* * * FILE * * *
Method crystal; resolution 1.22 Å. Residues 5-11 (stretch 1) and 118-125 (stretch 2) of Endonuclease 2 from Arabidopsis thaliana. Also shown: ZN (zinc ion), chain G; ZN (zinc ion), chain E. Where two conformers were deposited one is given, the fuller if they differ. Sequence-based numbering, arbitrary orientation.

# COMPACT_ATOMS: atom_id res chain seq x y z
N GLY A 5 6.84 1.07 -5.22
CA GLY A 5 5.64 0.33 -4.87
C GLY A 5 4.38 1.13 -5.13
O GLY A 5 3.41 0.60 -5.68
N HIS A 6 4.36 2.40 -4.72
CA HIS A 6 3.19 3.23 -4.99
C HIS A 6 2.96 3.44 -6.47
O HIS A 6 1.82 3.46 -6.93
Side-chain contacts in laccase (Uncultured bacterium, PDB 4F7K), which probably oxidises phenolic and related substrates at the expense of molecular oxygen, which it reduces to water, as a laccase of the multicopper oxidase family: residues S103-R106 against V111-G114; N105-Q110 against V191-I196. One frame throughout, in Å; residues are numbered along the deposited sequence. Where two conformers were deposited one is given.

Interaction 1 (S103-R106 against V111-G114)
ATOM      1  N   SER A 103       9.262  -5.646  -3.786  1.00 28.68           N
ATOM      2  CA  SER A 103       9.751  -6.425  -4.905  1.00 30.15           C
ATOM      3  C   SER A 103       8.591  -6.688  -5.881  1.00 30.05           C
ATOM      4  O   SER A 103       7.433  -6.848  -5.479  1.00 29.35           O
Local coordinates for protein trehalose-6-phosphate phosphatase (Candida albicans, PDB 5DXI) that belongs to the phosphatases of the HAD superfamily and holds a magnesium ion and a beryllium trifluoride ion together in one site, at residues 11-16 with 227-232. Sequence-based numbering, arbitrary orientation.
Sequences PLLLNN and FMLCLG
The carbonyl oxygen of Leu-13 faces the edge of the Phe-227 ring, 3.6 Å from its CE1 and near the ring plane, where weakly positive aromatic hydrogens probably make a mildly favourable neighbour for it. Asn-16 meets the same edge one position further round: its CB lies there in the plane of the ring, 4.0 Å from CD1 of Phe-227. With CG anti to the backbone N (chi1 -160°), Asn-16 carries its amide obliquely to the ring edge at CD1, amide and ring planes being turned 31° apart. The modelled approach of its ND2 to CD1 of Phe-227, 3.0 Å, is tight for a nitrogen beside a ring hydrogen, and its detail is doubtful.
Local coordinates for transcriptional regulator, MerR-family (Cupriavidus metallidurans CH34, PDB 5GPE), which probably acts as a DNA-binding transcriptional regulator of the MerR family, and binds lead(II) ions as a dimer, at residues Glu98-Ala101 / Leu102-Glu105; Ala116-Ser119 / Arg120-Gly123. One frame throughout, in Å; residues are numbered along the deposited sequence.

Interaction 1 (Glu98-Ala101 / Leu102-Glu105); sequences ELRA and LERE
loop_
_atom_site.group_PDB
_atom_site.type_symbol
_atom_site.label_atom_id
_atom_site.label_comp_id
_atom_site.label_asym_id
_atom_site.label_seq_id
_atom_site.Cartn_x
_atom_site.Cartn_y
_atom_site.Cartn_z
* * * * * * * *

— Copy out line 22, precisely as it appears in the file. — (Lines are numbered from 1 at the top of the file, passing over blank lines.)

loop_